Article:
Afternoon not so delightful for many workers
by AccountingWEB on
If you're constantly battling the afternoon slowdown at work, take heart because you're not alone. A recent survey of senior managers confirms the late afternoon is the most common time for workers to hit the proverbial wall.
Thirty-seven percent of managers surveyed said 4 to 6 p.m. is the least productive time of day for employees. Coming in second was 2 to 4 p.m., as cited by 28 percent of respondents.
Managers were asked, "In general, what is the least productive time of day for employees?"
- 8 to 10 a.m. – 10%
- 10 a.m. to noon – 4%
- Noon to 2 p.m. – 19%
- 2 to 4 p.m. – 28%
- 4 to 6 p.m. – 37%
- Don't know – 2%
"All professionals experience lulls in productivity, but the late afternoon, in particular, may not be a good time to hold brainstorming sessions or take on highly challenging projects," said Max Messmer, chairman of Accountemps and author of Managing Your Career For Dummies. "High-performing individuals are typically attuned to their most productive times of the day and, when possible, schedule their critical tasks during those hours."
Accountemps offers five tips to help professionals avoid the afternoon slump and maximize productivity:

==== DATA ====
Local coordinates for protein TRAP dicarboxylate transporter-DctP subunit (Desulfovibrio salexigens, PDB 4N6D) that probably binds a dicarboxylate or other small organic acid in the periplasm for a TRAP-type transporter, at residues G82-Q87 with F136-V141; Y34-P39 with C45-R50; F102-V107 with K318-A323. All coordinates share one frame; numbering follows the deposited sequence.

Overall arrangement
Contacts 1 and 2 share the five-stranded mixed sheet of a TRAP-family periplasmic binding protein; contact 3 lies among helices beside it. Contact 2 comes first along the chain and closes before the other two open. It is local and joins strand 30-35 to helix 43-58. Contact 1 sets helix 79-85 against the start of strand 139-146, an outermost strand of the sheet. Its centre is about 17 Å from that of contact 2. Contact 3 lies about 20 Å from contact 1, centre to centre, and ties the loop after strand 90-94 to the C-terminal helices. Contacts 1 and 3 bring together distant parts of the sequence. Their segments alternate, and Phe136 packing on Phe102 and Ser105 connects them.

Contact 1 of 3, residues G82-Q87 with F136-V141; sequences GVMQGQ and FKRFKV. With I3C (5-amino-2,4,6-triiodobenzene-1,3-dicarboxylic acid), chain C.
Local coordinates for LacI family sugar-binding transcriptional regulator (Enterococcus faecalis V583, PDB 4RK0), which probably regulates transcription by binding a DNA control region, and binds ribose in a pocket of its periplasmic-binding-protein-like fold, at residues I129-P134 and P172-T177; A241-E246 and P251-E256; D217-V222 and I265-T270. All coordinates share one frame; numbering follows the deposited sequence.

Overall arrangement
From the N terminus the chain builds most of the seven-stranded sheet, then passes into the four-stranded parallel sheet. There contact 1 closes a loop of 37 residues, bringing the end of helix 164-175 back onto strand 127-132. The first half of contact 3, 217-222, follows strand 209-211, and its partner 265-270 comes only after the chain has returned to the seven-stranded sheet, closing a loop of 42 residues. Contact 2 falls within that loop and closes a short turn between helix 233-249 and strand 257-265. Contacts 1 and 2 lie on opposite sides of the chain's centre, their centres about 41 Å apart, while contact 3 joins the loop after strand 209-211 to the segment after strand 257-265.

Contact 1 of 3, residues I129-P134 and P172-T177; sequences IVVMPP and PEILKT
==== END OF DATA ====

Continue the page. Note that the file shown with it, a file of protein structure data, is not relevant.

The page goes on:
- Plan ahead. Don't push challenging projects off until the end of the day when your energy might be waning. Use your less-energetic periods to catch up on more routine tasks, such as responding to e-mail and reading industry publications.
- Get out and smell the roses. If you feel your energy beginning to dip, stretch or take a short walk to recharge. Try eating your meals or holding afternoon meetings outside.
- Eat well. Remember to make time for lunch and nutritious snacks throughout your workday. Avoid foods high in carbohydrates, which can cause you to crash later.
- Track goals. Keep a to-do list to remain focused and ensure it's visible on your desk so you can check items off as they're completed. There's nothing more motivating than making progress on your projects.
- Switch gears. If you're struggling to focus, take a quick break and research something new. Changing tasks can help increase your productivity late in the day.
The survey was developed by Accountemps, a Menlo Park, CA-based staffing services firm specializing in accounting and finance. It was conducted by an independent research firm and is based on telephone interviews with more than 1,000 senior managers at companies with 20 or more employees.
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